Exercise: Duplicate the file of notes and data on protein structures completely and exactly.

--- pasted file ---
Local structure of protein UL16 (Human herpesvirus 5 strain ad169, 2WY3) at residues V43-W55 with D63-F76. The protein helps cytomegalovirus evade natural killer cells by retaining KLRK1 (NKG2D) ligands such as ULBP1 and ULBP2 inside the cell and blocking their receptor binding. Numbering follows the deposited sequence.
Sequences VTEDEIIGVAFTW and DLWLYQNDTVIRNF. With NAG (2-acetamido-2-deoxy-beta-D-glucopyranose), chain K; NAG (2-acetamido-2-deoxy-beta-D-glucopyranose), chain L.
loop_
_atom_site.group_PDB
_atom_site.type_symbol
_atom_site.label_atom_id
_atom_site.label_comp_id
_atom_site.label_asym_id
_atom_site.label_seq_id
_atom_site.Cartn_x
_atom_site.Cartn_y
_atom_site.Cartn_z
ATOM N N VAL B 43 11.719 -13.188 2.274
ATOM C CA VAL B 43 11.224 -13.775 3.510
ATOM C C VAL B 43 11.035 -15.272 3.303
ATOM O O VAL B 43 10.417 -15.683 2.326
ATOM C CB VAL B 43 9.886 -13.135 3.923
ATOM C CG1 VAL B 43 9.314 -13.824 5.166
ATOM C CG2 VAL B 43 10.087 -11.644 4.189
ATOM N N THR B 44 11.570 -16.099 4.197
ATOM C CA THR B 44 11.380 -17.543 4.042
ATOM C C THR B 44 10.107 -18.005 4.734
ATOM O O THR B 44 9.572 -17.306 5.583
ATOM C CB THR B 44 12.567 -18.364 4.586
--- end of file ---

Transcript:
Local structure of protein UL16 (Human herpesvirus 5 strain ad169, 2WY3) at residues V43-W55 with D63-F76. The protein helps cytomegalovirus evade natural killer cells by retaining KLRK1 (NKG2D) ligands such as ULBP1 and ULBP2 inside the cell and blocking their receptor binding. Numbering follows the deposited sequence.
Sequences VTEDEIIGVAFTW and DLWLYQNDTVIRNF. With NAG (2-acetamido-2-deoxy-beta-D-glucopyranose), chain K; NAG (2-acetamido-2-deoxy-beta-D-glucopyranose), chain L.
loop_
_atom_site.group_PDB
_atom_site.type_symbol
_atom_site.label_atom_id
_atom_site.label_comp_id
_atom_site.label_asym_id
_atom_site.label_seq_id
_atom_site.Cartn_x
_atom_site.Cartn_y
_atom_site.Cartn_z
ATOM N N VAL B 43 11.719 -13.188 2.274
ATOM C CA VAL B 43 11.224 -13.775 3.510
ATOM C C VAL B 43 11.035 -15.272 3.303
ATOM O O VAL B 43 10.417 -15.683 2.326
ATOM C CB VAL B 43 9.886 -13.135 3.923
ATOM C CG1 VAL B 43 9.314 -13.824 5.166
ATOM C CG2 VAL B 43 10.087 -11.644 4.189
ATOM N N THR B 44 11.570 -16.099 4.197
ATOM C CA THR B 44 11.380 -17.543 4.042
ATOM C C THR B 44 10.107 -18.005 4.734
ATOM O O THR B 44 9.572 -17.306 5.583
ATOM C CB THR B 44 12.567 -18.364 4.586